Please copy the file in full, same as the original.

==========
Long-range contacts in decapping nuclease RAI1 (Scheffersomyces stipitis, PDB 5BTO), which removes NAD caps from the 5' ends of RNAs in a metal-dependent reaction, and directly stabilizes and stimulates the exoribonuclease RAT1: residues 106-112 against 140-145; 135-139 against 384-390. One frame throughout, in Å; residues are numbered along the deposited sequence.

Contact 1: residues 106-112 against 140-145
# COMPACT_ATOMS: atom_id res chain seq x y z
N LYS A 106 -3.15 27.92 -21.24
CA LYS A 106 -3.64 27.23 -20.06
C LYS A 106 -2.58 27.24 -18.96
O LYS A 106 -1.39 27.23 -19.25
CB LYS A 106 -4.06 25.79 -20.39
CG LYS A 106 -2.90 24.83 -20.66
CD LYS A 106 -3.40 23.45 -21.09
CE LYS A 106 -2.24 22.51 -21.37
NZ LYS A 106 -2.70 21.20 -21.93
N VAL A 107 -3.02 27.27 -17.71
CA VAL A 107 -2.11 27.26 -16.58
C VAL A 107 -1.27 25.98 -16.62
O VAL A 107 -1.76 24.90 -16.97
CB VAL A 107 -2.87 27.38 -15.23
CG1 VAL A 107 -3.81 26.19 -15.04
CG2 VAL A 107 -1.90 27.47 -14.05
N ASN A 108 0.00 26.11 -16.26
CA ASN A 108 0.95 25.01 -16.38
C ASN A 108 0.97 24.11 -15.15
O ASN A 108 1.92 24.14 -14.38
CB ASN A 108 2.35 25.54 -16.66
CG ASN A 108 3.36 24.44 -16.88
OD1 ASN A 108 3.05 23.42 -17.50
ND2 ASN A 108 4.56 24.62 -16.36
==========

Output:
Long-range contacts in decapping nuclease RAI1 (Scheffersomyces stipitis, PDB 5BTO), which removes NAD caps from the 5' ends of RNAs in a metal-dependent reaction, and directly stabilizes and stimulates the exoribonuclease RAT1: residues 106-112 against 140-145; 135-139 against 384-390. One frame throughout, in Å; residues are numbered along the deposited sequence.

Contact 1: residues 106-112 against 140-145
# COMPACT_ATOMS: atom_id res chain seq x y z
N LYS A 106 -3.15 27.92 -21.24
CA LYS A 106 -3.64 27.23 -20.06
C LYS A 106 -2.58 27.24 -18.96
O LYS A 106 -1.39 27.23 -19.25
CB LYS A 106 -4.06 25.79 -20.39
CG LYS A 106 -2.90 24.83 -20.66
CD LYS A 106 -3.40 23.45 -21.09
CE LYS A 106 -2.24 22.51 -21.37
NZ LYS A 106 -2.70 21.20 -21.93
N VAL A 107 -3.02 27.27 -17.71
CA VAL A 107 -2.11 27.26 -16.58
C VAL A 107 -1.27 25.98 -16.62
O VAL A 107 -1.76 24.90 -16.97
CB VAL A 107 -2.87 27.38 -15.23
CG1 VAL A 107 -3.81 26.19 -15.04
CG2 VAL A 107 -1.90 27.47 -14.05
N ASN A 108 0.00 26.11 -16.26
CA ASN A 108 0.95 25.01 -16.38
C ASN A 108 0.97 24.11 -15.15
O ASN A 108 1.92 24.14 -14.38
CB ASN A 108 2.35 25.54 -16.66
CG ASN A 108 3.36 24.44 -16.88
OD1 ASN A 108 3.05 23.42 -17.50
ND2 ASN A 108 4.56 24.62 -16.36